The giant cedar tree and cargo ship are in place. Murals depicting Puget Sound, Mount Rainier and other iconic Northwest images are on the walls. And a new bubbling brook spouts reclaimed water into a new interpretive stream in a public plaza set to open next week.
They’re all features in and around the new $18.5 million Hands On Children’s Museum, which is set to open in a little more than three months near Jefferson Street and Olympia Avenue by East Bay. The opening is scheduled for Veterans Day weekend, with a members-only day Nov. 10 and an opening to the public Nov. 11. The current museum, in rented quarters at 11th Avenue and Capitol Way, is set to close Sept. 4.
Executive Director Patty Belmonte’s excitement is palpable as she paces the halls, comparing the exhibits that workers are fabricating to a stack of maps showing the layout of the 28,000 square feet of space.
The cargo ship just arrived this week. Children will be able to climb on the ship, which sports real nautical features, such as portholes from the Port of Olympia, Belmonte said.
Beneath the ship, they’ll be able to explore an underwater world of barnacles, mussels, Dungeness crab and an octopus in a passageway.
“The kids can actually crawl through here,” Belmonte said.
The goal is to show children an underwater world they wouldn’t otherwise see, ultimately so that they’ll care about the Sound’s ecosystem. Docents will encourage children to imagine they’re a raindrop falling into the sea, thinking about all that they’ll pick up along the way.
It’s part of the museum’s biggest gallery, the Puget Sound Gallery. Upstairs there are many more, including Build It!, Our Fabulous Forest, The Pier and Snug Harbor. Children can walk through a nurse log and explore tree habitats amid a tank of live turtles.
At the center of the museum is a giant “climber” and slide, where children can climb up to an interpretive eagle’s nest on the second floor and slide down into the sound.
“It’ll be the showcase piece,” Belmonte said.
Another big exhibit is in the second-floor rotunda, where children can send Nerf balls up a maze of tubes, controlling them through bursts of air.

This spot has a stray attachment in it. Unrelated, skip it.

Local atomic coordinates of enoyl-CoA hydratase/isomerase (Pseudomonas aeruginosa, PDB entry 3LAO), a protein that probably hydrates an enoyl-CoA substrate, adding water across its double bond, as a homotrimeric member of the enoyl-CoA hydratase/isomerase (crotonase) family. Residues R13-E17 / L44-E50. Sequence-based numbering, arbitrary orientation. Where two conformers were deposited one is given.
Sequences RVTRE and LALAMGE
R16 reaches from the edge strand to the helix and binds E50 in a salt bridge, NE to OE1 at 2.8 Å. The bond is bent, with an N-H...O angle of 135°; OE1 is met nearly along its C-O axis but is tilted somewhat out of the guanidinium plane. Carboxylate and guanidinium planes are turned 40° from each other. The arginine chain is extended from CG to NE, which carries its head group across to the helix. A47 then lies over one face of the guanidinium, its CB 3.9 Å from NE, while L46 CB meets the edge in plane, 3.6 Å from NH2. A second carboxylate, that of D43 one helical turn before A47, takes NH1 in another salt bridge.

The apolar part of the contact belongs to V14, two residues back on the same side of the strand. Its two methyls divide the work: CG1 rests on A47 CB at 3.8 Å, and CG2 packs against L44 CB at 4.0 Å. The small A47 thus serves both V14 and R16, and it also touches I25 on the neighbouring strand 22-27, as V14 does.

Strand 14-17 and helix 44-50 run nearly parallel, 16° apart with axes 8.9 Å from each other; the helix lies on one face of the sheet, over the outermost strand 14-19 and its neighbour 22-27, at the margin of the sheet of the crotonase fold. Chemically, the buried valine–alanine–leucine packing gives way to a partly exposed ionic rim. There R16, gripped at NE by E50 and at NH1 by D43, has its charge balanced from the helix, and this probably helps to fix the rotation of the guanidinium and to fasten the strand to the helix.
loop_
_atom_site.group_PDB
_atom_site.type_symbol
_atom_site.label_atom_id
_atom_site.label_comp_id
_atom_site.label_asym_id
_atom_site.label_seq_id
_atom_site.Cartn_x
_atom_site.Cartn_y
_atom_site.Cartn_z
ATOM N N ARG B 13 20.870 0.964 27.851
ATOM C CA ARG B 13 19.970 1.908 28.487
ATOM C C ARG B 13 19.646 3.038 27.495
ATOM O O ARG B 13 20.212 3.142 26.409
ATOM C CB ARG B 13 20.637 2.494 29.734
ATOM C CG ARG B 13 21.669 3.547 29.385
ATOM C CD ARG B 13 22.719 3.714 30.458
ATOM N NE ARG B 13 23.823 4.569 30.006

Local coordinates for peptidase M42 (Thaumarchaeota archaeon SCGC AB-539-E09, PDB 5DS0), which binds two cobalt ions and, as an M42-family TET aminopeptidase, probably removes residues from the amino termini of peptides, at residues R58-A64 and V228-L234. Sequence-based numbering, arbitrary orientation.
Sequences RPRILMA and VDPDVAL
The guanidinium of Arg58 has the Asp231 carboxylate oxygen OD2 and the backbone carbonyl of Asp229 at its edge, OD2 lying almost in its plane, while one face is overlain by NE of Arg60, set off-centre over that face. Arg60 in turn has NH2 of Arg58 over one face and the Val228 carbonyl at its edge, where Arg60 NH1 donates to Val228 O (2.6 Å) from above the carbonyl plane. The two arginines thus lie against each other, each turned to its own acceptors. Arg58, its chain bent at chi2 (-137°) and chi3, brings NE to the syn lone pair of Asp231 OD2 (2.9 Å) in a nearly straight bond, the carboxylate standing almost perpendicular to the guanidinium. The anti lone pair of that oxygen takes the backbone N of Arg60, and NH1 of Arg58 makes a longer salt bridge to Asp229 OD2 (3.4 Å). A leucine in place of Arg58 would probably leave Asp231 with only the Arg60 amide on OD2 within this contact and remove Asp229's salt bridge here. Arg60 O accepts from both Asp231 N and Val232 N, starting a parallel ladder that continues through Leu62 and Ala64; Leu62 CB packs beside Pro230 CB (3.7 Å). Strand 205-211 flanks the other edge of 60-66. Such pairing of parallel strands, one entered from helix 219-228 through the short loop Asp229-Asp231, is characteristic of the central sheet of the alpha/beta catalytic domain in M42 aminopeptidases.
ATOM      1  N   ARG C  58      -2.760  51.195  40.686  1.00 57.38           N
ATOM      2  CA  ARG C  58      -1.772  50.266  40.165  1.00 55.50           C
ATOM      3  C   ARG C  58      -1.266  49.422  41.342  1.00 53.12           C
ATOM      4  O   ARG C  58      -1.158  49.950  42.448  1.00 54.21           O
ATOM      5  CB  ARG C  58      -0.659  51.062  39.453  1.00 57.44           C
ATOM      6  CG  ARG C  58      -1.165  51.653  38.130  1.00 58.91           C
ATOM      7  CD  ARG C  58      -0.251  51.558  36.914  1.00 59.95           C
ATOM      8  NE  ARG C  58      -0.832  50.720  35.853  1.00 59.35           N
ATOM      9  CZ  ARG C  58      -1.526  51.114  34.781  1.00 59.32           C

While the big kids are climbing on the big tower, toddlers will have a smaller climber nearby. There’s also an area that’s like a water bed for babies, Belmonte said.
She said the museum is targeted toward children from birth to 10 years old but will have activities geared toward older children, such as art projects. To that end, there’s a large art studio that can also be used for hands-on construction projects. Belmonte is calling it the “arts and parts studio.”
Outdoors, there’s another 30,000 feet of outdoor exhibit space that isn’t scheduled to open until June. There will be a giant sand pit and gravel pit “so you can make mud pies, that sort of thing,” Belmonte said.
There will be a hike-trike path on which children can ride industrial-size tricycles. And there will be a fire circle where children can gather for storytelling.
The museum is a partnership of several entities. The Port of Olympia sold the land to the City of Olympia for the project. The city built and owns the building and contributed $1 million toward it, in addition to $7.9 million in Public Facilities District dollars, money culled from sales taxes. The museum is raising the rest of the money and finishing the building with exhibits.
Berschauer Phillips of Olympia is constructing the inside of the building, as well as the 0.8-acre, $3.4 million public plaza next door. That is being jointly funded by the LOTT Clean Water Alliance and the city on land the Port of Olympia sold to LOTT for $1. The port is also contributing $30,000 for interpretive elements, according to a LOTT fact sheet.
The plaza, which is set to open Aug. 11, includes the flowing stream of reclaimed water with hard and landscaped surfaces, a small stage and a restroom building with a green roof.
Children can get in the water, Belmonte said.
The area also will be the new home of Sand in the City,
LOTT will manage the public plaza with assistance from the city, said LOTT spokeswoman Lisa Dennis-Perez.
“It’s really exciting that it’s finally come to fruition,” she said.